Classrooms with Level 3 transactions occur less frequently than those with Level 2 transactions and look very similar to classrooms with Level 1 transactions. This is the case because in these types of classrooms, students' ways of communicating in out-of-school settings are allowed in the classroom and used as a means to foster communication about science. The chief difference between this type of classroom and the classroom with Level 1 transactions is the focus on science talk that is present in these classrooms. It is important to recognize that in classrooms where Level 3 transactions occur, students' expressions of their outside-of-school culture are somewhat exaggerated as they attempt to test established classroom boundaries and determine whether their outside-of-class ways of communicating are truly valued in the classroom. This becomes evident by the fact that in these classrooms, students are talking at high volumes about science, and asking questions that may be purposefully unrelated to the topic at hand, but somehow connected to science. Eventually, when teachers consistently allow students' modes of communication to be accepted in the classroom, and students are able to sense some genuineness about the teacher's commitment to allowing their ways of communication in the classroom, Level 4 transactions become present. In these instances, the communication in the classroom is seamlessly connected to the communication outside of the classroom. The same voice inflections students have in rap cyphers, the same fluid exchanges of words and ideas, and even the same head nods and hand movements are seen in science classrooms. The volume is leveled, and transactions that involve science are occurring frequently. Unfortunately, classrooms where Level 4 transactions occur are a rarity in urban schools. This is why this work focuses on supporting urban students' communication and participation in science classrooms. This goal is accomplished by introducing teachers to the different levels of classroom transactions so they can be awakened to the prevalence and ineffectiveness of Level 1 and 2 transactions and be prepared to support Level 3 and 4 transactions in urban science classrooms.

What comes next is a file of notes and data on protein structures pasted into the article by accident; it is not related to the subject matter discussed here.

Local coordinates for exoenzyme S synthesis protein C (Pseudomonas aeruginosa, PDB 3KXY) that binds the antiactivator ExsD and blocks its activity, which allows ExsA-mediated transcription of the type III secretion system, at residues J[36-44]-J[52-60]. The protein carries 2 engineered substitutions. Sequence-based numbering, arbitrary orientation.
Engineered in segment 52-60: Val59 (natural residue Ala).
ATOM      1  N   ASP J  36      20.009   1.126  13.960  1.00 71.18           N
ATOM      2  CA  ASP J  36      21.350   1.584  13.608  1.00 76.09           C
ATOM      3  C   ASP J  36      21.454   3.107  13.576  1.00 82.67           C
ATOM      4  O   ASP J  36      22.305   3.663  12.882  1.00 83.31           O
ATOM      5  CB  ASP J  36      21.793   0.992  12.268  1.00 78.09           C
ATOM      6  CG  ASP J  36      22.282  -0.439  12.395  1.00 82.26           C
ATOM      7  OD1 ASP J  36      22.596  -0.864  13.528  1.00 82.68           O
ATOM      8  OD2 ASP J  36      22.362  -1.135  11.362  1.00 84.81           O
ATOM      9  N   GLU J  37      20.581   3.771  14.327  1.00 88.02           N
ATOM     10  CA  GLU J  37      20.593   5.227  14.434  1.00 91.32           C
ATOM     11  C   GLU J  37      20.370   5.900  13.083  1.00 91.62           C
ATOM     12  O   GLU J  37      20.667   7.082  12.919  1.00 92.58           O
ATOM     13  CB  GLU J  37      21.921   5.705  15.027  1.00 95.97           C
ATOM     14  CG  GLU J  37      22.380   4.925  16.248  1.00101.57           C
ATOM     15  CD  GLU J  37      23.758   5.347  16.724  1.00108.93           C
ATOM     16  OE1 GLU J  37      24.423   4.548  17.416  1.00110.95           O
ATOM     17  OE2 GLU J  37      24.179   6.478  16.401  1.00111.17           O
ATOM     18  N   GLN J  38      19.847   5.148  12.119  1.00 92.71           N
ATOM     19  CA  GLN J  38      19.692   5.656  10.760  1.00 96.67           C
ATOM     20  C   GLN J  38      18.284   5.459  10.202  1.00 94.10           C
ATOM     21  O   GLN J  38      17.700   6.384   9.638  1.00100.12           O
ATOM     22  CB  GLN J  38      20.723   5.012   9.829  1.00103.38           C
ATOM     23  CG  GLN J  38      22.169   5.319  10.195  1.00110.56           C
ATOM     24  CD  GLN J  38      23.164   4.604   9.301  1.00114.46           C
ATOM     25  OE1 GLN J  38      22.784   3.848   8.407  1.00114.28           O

The type of research conducted in this paper requires an investigation of students' experiences and communication, and therefore, requires an approach that both interrogates a deconstruction of one's experiences within certain social fields, and a thorough interrogation of others' experiences within these fields. Therefore, the chief research approach employed in this paper is ethnography—where there is “prolonged fieldwork in which the researcher gains access to a social group and carries out intensive observation in natural settings for a period of months or years” (Gaskins, Miller, & Corsaro, 1992, p. 15). There is a particular focus on communication, and the subtleties of students' exchanges with each other and their teachers, and therefore, the work specifically aligns itself to the ethnography of communication.

Setting and Participants

The chief site of the research is a prototypical urban high school located in one of the most densely populated counties in the United States (U.S. Census, 2007). The school is located a few miles from the affluence of a large economic hub, yet streets away from areas of high poverty. Despite the school's location next to one of the nation's most socioeconomically advantaged areas, and its location in one of the most diverse cities in the world, the students in the school are 97% African American and Latino/a, are from neighborhoods that are poor and overwhelmingly populated by people of color. Almost all of the students (97%) are from low socioeconomic backgrounds and qualify for free or reduced price school meals. These facts play a significant role in the ways that students communicate and speak to the emergence of social fields like the cypher where urban youth are free to engage in dialogues that express their frustrations at being in an affluent city, yet living lives scarred by poverty and defined by skin color.